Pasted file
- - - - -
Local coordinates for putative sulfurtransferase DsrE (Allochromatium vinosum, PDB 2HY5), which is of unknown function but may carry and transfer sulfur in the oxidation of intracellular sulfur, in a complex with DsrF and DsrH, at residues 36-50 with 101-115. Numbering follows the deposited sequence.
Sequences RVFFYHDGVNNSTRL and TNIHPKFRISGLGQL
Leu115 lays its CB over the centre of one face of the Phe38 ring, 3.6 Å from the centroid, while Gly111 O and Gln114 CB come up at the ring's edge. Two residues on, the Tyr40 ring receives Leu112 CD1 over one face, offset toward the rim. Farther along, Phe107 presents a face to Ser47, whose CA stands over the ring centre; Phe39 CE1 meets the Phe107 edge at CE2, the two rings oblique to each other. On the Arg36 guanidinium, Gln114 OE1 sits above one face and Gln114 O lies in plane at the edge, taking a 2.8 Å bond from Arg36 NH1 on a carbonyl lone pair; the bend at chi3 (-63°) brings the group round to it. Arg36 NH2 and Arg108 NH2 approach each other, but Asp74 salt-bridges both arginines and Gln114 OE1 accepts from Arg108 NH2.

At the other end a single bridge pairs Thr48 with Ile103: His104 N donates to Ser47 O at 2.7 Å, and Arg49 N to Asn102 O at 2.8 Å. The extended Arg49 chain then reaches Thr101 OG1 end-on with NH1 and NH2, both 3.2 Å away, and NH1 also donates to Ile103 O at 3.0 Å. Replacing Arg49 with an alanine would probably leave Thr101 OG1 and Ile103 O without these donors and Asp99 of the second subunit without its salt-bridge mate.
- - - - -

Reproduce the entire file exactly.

Local coordinates for putative sulfurtransferase DsrE (Allochromatium vinosum, PDB 2HY5), which is of unknown function but may carry and transfer sulfur in the oxidation of intracellular sulfur, in a complex with DsrF and DsrH, at residues 36-50 with 101-115. Numbering follows the deposited sequence.
Sequences RVFFYHDGVNNSTRL and TNIHPKFRISGLGQL
Leu115 lays its CB over the centre of one face of the Phe38 ring, 3.6 Å from the centroid, while Gly111 O and Gln114 CB come up at the ring's edge. Two residues on, the Tyr40 ring receives Leu112 CD1 over one face, offset toward the rim. Farther along, Phe107 presents a face to Ser47, whose CA stands over the ring centre; Phe39 CE1 meets the Phe107 edge at CE2, the two rings oblique to each other. On the Arg36 guanidinium, Gln114 OE1 sits above one face and Gln114 O lies in plane at the edge, taking a 2.8 Å bond from Arg36 NH1 on a carbonyl lone pair; the bend at chi3 (-63°) brings the group round to it. Arg36 NH2 and Arg108 NH2 approach each other, but Asp74 salt-bridges both arginines and Gln114 OE1 accepts from Arg108 NH2.

At the other end a single bridge pairs Thr48 with Ile103: His104 N donates to Ser47 O at 2.7 Å, and Arg49 N to Asn102 O at 2.8 Å. The extended Arg49 chain then reaches Thr101 OG1 end-on with NH1 and NH2, both 3.2 Å away, and NH1 also donates to Ile103 O at 3.0 Å. Replacing Arg49 with an alanine would probably leave Thr101 OG1 and Ile103 O without these donors and Asp99 of the second subunit without its salt-bridge mate.